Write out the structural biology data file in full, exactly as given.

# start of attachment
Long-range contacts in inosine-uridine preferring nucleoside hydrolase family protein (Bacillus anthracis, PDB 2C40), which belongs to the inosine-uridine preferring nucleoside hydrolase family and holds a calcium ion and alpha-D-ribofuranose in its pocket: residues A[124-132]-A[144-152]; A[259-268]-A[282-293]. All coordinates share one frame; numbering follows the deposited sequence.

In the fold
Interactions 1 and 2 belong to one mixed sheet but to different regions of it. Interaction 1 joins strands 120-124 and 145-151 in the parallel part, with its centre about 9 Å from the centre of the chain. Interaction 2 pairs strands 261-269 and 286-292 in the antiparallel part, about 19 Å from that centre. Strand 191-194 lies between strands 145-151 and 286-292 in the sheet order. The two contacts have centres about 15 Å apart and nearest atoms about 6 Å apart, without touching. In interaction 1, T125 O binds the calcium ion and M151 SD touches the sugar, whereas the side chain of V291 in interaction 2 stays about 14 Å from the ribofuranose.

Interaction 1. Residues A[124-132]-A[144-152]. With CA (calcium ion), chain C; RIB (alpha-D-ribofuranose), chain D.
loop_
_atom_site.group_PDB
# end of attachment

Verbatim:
Long-range contacts in inosine-uridine preferring nucleoside hydrolase family protein (Bacillus anthracis, PDB 2C40), which belongs to the inosine-uridine preferring nucleoside hydrolase family and holds a calcium ion and alpha-D-ribofuranose in its pocket: residues A[124-132]-A[144-152]; A[259-268]-A[282-293]. All coordinates share one frame; numbering follows the deposited sequence.

In the fold
Interactions 1 and 2 belong to one mixed sheet but to different regions of it. Interaction 1 joins strands 120-124 and 145-151 in the parallel part, with its centre about 9 Å from the centre of the chain. Interaction 2 pairs strands 261-269 and 286-292 in the antiparallel part, about 19 Å from that centre. Strand 191-194 lies between strands 145-151 and 286-292 in the sheet order. The two contacts have centres about 15 Å apart and nearest atoms about 6 Å apart, without touching. In interaction 1, T125 O binds the calcium ion and M151 SD touches the sugar, whereas the side chain of V291 in interaction 2 stays about 14 Å from the ribofuranose.

Interaction 1. Residues A[124-132]-A[144-152]. With CA (calcium ion), chain C; RIB (alpha-D-ribofuranose), chain D.
loop_
_atom_site.group_PDB